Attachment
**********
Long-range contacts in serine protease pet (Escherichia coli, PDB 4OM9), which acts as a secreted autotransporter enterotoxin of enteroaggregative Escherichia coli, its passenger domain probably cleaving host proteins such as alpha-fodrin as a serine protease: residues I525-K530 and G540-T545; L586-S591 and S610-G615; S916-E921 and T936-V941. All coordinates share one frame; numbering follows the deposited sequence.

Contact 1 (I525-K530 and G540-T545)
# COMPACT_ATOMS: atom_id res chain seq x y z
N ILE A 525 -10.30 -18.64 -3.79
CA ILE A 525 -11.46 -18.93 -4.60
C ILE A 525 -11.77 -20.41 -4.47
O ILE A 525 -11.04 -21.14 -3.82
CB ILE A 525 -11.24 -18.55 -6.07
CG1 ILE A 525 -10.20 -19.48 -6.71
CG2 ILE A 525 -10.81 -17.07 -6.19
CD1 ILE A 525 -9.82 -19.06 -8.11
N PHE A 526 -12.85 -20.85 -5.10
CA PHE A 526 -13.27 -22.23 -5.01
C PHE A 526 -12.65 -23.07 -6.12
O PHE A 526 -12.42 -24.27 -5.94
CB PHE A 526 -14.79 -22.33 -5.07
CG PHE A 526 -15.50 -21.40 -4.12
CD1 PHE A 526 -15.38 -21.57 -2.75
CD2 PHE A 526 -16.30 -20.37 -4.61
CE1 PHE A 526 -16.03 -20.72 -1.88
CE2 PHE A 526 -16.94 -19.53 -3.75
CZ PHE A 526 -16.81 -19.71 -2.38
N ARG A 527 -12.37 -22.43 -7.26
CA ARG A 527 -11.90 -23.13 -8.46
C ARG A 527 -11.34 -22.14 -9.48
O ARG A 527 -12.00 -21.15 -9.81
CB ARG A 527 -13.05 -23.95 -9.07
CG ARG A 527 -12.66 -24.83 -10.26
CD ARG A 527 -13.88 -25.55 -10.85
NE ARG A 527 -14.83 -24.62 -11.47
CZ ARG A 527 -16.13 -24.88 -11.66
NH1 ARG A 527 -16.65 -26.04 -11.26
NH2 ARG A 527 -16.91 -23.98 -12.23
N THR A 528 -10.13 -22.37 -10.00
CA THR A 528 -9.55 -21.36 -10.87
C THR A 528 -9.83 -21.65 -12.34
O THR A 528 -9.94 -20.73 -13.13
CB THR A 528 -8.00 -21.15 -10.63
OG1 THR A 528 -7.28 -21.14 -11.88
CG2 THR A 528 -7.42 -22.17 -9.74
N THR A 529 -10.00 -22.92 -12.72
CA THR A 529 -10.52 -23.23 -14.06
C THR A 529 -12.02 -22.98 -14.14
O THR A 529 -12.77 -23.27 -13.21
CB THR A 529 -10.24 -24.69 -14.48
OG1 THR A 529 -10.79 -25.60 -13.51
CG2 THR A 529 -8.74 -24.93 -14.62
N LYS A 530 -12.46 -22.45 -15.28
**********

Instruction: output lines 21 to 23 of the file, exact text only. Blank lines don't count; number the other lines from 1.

CE2 PHE A 526 -16.94 -19.53 -3.75
CZ PHE A 526 -16.81 -19.71 -2.38
N ARG A 527 -12.37 -22.43 -7.26